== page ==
Donnelly, who was based in the U.S., said she and other senior leaders had been summoned to a meeting in Iraq with the Courtneys in early June with a week’s notice, purportedly to work out their differences. The meeting, which would have included visits to refugee camps, was supposed to help leaders regain trust and to put the “fire of God” in their bones, according to an email from Courtney that was obtained by Religion News Service.
When Donnelly balked, she was let go. She also filed a formal human resources complaint.
In an email, Courtney told the staff at Preemptive Love that Donnelly and other leaders were not “fast in crisis,” a term the charity uses to describe its work.
“There will not be two classes of ‘citizens’ in this community,” he wrote. “Our top leadership team won’t be allowed to earn money off the pain and accomplishments of those they are unwilling to walk with face to face in the places where the substance of our work is taking place.”
Along with her concerns about the work culture at Preemptive Love, Donnelly and other staffers worried that Preemptive Love’s marketing overplayed the organization’s work in the field.
In December 2019, World Magazine, an evangelical publication, raised questions about Preemptive Love’s work in Syria, reporting that the claims made in fundraising appeals did not match the work being done on the ground. The charity has long denied the assertion, though it did admit misstating the scope of some of its work in Syria.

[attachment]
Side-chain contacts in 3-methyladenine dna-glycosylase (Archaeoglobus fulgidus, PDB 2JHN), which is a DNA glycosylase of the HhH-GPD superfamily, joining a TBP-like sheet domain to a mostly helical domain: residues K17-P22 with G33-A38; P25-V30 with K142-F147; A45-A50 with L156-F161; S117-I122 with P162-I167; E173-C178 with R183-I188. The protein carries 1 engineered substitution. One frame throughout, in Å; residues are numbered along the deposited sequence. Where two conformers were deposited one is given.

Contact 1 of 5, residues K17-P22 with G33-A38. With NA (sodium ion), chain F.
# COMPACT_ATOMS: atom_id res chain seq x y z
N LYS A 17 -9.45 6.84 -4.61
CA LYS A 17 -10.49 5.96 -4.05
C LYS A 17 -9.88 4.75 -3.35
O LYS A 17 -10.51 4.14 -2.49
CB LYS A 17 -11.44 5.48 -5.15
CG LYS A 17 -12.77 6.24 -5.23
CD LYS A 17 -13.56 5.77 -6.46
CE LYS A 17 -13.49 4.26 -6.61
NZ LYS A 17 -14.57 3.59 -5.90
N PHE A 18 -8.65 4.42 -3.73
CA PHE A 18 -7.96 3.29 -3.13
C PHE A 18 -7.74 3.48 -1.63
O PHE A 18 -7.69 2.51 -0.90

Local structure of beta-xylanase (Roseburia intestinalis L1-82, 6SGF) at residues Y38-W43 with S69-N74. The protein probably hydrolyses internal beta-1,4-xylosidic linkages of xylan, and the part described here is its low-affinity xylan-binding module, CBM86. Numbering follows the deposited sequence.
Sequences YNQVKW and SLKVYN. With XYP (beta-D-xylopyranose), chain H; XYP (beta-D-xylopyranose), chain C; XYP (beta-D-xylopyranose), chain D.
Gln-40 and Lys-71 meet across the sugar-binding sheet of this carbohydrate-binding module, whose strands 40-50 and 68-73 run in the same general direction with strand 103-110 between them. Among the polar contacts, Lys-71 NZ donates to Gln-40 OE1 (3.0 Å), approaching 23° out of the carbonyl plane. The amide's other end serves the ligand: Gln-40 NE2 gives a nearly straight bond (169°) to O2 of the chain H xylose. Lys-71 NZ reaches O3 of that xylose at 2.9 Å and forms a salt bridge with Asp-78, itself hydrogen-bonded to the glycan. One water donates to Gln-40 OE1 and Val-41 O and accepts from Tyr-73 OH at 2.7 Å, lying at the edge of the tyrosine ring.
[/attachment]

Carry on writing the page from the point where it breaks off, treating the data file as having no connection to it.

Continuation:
A report on the Preemptive Love website states that its work in Syria began in March 2016 and ramped up after the fall of Aleppo in December of that year. A letter on the charity’s website also claims that in the final weeks of 2016, after Aleppo fell, Preemptive Love raised $6 million more than it had projected. According to a representative from Preemptive Love, $2.6 million of those funds were restricted.
However, while it was raising millions for its work in Syria, Preemptive Love did not hire its first staffer in that country until February 2017. (The charity now has three staffers there.) Most of the initial relief work by Preemptive Love in Syria was done by partner organizations, despite claims by Courtney that “our team” was on the ground.
Michelle Fisher, chair of Preemptive Love’s board and a longtime friend of the Courtneys, stated in an email that information about its partners was withheld to protect their safety.
“Because Preemptive Love’s mission is to serve vulnerable people in some of the most difficult and dangerous places, the organization has chosen to protect our partners by not publicly identifying them, especially on the internet,” she stated in an email response. “The regions where partners are located are often religiously, socially and geopolitically complex. There are many scenarios where working with a U.S. organization can put people and the partner organization itself at risk.”